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All Access Duke Lacrosse: Transition Drills and Defending Behind the Cage

By adam.warner - Last updated: Tuesday, November 29, 2011 - Leave a Comment

In the latest edition of All-Access, we take you to Durham, North Carolina for an exclusive look at a Duke men’s lacrosse practice. Watch as head coach John Danowski leads his squad through a number of shooting and ball handling drills.

This exclusive access gives you a glimpse of how an elite Division I program prepares on a daily basis. Be sure to pick up some new tips, drills, and overall concepts so that you can implement them with your squad.

Execution Drill: Fire

Any time that we turn the ball over anywhere on the field and we are scattered, and someone yells “Fire”, that means we sprint and defend the paint. This drill starts with a loose ball in the defensive zone before the defense breaks out to midfield looking to push it up field on the transition break.

The defender moves it to the nearest middie and it transitions into three middies breaking up the field into the offensive zone. Then at the sound of the whistle and the call FIRE, the middies sprint back down field towards the defensive zone and they must defend the paint and find the ball. It’s a continuous drill. Once the three middies come back and finish defending the paint, they move the ball back up the other way, and new players rotate in from there.

 

Defending Behind the Cage

The next drill is a one-on-one drill. When behind the cage, we trail to the X ( the midpoint directly behind the cage). The defender will do whatever he can to keep the offensive player toward the X.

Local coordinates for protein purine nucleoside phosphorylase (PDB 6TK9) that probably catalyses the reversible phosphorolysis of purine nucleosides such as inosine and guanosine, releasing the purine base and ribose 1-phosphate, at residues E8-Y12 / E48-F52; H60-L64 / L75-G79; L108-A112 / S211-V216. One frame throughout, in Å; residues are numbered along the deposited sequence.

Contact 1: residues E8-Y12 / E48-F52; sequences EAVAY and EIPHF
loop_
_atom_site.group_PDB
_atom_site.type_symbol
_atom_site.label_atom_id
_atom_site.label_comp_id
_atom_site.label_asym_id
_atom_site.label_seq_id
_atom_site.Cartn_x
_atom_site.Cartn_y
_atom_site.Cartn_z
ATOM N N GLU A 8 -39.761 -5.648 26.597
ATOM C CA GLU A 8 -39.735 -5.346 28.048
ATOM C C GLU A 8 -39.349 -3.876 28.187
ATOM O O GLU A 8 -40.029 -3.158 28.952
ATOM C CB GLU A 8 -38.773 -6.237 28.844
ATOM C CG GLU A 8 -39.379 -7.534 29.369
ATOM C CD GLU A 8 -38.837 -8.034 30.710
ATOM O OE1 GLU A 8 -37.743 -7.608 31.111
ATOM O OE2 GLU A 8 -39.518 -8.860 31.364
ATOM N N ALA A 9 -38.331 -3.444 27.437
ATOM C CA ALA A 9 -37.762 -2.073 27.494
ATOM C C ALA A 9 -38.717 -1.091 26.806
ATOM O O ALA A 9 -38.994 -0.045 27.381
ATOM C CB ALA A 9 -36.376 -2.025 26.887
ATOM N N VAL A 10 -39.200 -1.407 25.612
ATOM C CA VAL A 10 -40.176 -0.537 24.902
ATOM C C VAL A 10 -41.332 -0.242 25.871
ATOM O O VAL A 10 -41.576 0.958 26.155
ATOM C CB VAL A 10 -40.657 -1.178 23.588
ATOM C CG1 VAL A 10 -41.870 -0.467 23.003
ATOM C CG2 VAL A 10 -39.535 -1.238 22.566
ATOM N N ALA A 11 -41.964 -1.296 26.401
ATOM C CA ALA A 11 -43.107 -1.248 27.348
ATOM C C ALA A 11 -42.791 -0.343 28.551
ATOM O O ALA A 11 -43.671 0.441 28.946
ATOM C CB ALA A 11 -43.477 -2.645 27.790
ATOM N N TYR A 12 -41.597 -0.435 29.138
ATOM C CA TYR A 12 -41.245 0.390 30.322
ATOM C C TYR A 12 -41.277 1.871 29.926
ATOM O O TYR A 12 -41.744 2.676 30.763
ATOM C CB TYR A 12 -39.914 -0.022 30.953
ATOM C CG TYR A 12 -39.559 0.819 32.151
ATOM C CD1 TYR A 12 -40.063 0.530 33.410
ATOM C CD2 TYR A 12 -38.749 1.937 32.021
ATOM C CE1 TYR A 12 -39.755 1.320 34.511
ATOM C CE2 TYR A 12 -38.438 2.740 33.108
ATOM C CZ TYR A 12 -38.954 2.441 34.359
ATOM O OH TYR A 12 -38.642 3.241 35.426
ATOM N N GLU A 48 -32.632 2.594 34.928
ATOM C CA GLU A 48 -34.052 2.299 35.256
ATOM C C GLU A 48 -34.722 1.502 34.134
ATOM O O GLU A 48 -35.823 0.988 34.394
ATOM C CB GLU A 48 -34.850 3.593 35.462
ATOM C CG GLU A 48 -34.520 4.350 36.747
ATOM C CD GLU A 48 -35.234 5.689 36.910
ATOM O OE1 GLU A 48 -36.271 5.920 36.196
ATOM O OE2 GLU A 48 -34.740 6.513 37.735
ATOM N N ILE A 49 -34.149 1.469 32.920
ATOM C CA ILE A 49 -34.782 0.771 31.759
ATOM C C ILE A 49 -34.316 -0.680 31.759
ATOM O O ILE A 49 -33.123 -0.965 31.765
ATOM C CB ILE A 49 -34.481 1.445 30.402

The first rule here is don’t get beat top side. For defenders, you want your stick in your left hand. Here’s why: It helps as a deterrent, you are a little bit stronger, and it reminds you of what you are trying to do. If the offensive player crosses the X and tries to go top side, you have the advantage of being able to run through the crease.

In this spot, it’s okay to be behind your man. If he takes another step towards top side, the defender will change hands and this will remind him of what his job is. The offensive guy can’t score a goal back there at X. He can feed, but your teammates will do their part. Remember the ultimate goal here: Stop the dodger from scoring a goal.

Defensive Tips and Drill Techniques

You need a lower center of gravity. When you stand up tall, you are not as quick or fast. However, when you lower your center of gravity, you are quicker. Defensively, we also want to be athletic, but make sure that you don’t lunge.

In the drill, we’ll first go right-handed and one time left-handed – at HALF SPEED. The key here is trying to understand what we’re trying to accomplish. Remember, don’t get beat top side.

 

Now, one player at a time, the players make their defensive movements behind the cage going 1-on-0 — at FULL SPEED. After this, players will go full speed in a 1-on-1 situation looking to keep their offensive counterparts around the X.

 

The previous clips can be seen on Championship Productions’ DVD “All Access Duke Lacrosse Practice, Volume I: One-on-One and Team Drills.” To check out more videos in our All Access library, click here.

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